Former Massachusetts Gov. Mitt Romney, the Republican candidate who lost the 2012 presidential race to President Barack Obama, accused the president Sunday of "fundamental dishonesty" when he repeatedly promised Americans they would be able to keep their existing insurance plans under Obamacare.
“He wasn’t telling the truth,” Romney said on NBC’s “Meet the Press.”
“That fundamental dishonesty has really -- has really put in peril the whole foundation of his second term,” Romney said. “I think it is rotting it away.”
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What “has really undermined the president's credibility in the hearts of the American people is that he went out, as a centerpiece of his campaign and as a centerpiece of Obamacare over the last several years, saying time and time again that fundamental to his plan was the right people would have to keep their insurance plan, and he knew that was not the case....”
Romney added: "Had the president been truthful and told the American people that millions would lose their insurance and millions more would see their premiums skyrocket… there would have been such a hue and cry against it, (that) it would not have passed.”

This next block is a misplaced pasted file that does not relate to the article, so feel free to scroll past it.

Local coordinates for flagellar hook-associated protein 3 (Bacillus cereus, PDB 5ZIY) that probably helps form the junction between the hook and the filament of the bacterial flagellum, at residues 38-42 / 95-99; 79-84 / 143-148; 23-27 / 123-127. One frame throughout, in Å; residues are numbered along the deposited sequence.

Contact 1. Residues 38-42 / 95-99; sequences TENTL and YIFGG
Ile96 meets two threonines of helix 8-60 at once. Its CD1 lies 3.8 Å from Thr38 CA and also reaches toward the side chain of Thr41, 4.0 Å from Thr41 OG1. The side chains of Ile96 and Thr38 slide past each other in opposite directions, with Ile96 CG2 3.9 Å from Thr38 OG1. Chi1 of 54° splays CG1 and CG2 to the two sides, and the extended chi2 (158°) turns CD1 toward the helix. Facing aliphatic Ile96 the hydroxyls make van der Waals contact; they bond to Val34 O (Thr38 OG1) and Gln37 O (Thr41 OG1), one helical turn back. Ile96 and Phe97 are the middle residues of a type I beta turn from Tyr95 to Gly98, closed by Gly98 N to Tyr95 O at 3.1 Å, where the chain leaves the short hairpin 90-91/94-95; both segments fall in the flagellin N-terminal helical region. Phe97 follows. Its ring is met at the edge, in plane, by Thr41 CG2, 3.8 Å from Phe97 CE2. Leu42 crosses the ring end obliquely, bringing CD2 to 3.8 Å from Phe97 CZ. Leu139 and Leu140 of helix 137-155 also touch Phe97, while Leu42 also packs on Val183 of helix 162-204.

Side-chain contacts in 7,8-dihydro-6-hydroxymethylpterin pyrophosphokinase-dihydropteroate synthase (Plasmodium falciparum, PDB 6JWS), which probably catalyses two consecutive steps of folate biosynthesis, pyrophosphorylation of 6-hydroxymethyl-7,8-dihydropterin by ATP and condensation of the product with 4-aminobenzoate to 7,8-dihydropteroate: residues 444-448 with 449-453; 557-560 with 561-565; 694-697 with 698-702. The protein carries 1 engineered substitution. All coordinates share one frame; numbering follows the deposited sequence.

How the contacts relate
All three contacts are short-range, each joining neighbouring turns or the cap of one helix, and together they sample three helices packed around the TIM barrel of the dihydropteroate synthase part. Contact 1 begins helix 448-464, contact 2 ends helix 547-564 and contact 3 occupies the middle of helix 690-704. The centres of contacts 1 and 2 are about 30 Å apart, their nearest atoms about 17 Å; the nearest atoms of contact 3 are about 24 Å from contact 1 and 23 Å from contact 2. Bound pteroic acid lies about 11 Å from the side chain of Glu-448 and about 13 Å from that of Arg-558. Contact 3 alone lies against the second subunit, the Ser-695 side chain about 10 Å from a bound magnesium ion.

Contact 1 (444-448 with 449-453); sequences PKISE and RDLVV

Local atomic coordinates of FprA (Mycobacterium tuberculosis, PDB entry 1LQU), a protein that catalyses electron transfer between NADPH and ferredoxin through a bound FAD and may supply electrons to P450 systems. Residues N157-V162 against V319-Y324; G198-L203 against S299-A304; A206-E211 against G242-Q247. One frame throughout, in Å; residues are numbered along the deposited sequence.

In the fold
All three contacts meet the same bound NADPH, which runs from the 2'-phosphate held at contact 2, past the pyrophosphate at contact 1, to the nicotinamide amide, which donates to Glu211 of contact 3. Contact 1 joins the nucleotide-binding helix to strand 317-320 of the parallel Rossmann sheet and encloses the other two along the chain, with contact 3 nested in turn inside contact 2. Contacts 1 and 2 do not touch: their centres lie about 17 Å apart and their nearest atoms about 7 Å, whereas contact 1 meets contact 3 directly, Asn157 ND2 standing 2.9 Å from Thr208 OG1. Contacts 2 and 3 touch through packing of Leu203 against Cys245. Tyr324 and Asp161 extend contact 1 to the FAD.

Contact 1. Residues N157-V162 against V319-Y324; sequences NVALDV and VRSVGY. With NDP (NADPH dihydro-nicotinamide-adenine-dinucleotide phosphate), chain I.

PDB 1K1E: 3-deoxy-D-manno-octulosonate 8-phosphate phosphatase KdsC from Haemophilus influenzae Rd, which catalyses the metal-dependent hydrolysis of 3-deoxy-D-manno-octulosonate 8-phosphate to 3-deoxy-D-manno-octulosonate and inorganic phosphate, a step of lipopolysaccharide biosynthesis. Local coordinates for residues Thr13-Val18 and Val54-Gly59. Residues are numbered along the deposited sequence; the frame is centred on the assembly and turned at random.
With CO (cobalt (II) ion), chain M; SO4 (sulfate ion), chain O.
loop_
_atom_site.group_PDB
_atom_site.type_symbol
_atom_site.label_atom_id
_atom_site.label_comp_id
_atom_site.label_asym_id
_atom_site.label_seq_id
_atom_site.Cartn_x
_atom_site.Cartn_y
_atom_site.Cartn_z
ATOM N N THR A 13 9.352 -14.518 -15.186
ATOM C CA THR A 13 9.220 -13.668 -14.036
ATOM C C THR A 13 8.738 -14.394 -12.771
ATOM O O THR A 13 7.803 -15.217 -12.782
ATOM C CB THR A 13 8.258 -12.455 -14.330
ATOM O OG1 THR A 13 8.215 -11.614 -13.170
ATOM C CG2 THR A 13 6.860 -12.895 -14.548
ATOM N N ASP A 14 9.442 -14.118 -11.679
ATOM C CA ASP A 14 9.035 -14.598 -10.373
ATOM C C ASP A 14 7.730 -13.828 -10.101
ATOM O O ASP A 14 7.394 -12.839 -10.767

During the presidential campaign and later, as Congress debated the Affordable Health Care Act, Obama repeatedly said that no one would be forced to give up their existing health coverage under the law.
As governor of Massachusetts, Romney signed into law a 2006 state program used as a model for the federal law, known as Obamacare. Massachusetts, Romney said, “teaches some important lessons some states are not going to want to follow.”
Health insurance is more expensive in Massachusetts than in any other state, Romney pointed out, adding that “Texas and Minnesota and Montana” are not necessarily going to want to adopt such a costly plan.
"First of all, the Massachusetts experience was a state-run plan," Romney explained. "The right way to deal with health care reform is not to have a one-size-fits-all plan that's imposed on all the states, but recognizing the differences between different states' populations, states should be able to craft their own plans to get all their citizens insured, and to make sure that preexisting conditions are covered.